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Anaesthesiol Intensive Ther. 2018;50(2):150-159. doi: 10.5603/AIT.a2017.0067. Epub 2017 Nov 22.

The use of crystalloids in traumatic brain injury.

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Department of Anaesthesiology and Intensive Care, Medical University of Lublin, Poland.


Fluid therapy is one of the most important treatments in patients with traumatic brain injury (TBI) as both hypo- and hypervolaemia can cause harm. The main goals of fluid therapy for patients with TBI are to optimize cerebral perfusion and to maintain adequate cerebral oxygenation. The avoidance of cerebral oedema is clearly essential. The current weight of evidence in the published literature suggests that albumin therapy is harmful and plasma substitutes have failed to demonstrate superiority over crystalloids solutions. Crystalloids are the most common fluids administered in patients with TBI. However, differences in their composition may affect coagulation and plasma tonicity and acid-base homeostasis. The choice of the ideal crystalloid fluid in TBI should be made based on tonicity, type of buffer used and volume status. Hypotonic fluids buffered with substances altering blood coagulation should be avoided in clinical practice. The prescriber remains faced with choices about the tonicity and pH buffering capability of fluid therapy, which we review here.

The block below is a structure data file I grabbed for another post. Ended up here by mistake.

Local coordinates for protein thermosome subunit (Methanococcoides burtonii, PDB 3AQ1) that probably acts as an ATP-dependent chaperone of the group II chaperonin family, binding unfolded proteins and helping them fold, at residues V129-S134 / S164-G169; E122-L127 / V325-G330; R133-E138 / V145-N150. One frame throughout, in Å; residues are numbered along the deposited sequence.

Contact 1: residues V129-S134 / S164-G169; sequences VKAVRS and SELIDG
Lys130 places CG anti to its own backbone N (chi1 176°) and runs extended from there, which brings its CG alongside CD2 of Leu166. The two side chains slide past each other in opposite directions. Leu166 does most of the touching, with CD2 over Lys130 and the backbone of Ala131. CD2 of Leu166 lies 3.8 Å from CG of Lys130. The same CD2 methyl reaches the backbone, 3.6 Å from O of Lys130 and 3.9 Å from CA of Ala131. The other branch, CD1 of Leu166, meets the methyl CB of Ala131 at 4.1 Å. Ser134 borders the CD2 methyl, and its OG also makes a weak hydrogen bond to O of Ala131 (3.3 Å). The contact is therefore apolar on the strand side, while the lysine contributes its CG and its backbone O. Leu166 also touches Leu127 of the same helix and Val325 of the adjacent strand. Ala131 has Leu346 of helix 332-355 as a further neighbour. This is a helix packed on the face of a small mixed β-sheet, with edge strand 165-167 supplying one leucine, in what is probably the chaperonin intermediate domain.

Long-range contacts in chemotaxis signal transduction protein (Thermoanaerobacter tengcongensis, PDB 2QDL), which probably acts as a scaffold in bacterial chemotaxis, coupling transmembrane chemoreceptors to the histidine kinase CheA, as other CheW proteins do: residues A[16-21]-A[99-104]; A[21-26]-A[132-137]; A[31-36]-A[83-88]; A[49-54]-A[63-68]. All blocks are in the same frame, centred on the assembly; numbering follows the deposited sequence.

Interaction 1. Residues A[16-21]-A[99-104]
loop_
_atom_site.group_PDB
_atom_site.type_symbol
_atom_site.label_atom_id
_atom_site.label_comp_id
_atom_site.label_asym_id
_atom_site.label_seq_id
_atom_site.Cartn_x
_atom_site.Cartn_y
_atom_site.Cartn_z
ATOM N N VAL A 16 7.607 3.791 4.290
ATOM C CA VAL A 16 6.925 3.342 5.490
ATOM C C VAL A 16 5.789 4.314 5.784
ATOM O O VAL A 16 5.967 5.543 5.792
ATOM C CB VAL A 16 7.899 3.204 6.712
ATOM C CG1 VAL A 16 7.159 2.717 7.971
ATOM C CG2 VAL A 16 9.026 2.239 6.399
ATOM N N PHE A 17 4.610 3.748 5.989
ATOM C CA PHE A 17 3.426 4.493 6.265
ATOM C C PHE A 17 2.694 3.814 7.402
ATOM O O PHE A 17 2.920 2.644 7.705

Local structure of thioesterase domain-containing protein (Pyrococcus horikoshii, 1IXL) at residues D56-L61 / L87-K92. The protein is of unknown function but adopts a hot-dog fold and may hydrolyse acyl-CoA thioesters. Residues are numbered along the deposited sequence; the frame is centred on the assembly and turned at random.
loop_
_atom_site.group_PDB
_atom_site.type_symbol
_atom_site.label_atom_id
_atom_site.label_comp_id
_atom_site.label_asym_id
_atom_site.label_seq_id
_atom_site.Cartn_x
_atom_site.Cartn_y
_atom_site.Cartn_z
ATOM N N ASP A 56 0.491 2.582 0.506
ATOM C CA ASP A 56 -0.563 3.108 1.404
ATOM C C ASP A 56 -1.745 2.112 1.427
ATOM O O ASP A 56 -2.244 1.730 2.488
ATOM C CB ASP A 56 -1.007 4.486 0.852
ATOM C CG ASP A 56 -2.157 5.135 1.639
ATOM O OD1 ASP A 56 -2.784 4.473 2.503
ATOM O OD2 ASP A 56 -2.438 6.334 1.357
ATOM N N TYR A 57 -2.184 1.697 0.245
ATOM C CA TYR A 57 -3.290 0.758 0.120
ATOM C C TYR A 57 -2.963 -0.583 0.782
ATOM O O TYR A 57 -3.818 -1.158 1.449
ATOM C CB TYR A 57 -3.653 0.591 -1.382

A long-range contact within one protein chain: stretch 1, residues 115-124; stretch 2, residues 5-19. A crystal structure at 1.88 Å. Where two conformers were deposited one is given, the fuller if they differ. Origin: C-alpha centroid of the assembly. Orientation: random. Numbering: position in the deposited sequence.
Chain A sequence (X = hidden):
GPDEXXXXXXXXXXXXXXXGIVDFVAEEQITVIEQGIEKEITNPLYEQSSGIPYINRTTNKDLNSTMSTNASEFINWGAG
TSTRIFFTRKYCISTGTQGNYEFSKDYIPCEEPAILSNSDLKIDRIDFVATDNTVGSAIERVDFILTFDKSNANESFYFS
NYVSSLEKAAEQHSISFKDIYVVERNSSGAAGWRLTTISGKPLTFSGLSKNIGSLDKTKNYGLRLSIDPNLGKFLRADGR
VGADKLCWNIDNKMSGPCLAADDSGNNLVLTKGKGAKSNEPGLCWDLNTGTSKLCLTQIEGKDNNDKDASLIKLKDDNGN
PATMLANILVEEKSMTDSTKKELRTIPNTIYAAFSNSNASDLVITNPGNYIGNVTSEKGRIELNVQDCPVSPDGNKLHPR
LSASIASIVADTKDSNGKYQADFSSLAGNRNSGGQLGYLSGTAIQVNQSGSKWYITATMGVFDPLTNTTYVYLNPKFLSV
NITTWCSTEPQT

acidosis; blood coagulation; brain; cerebral salt wasting; crystalloids; fluids; hyperchloraemic; hyponatremia; intravenous; tonicity; traumatic injury

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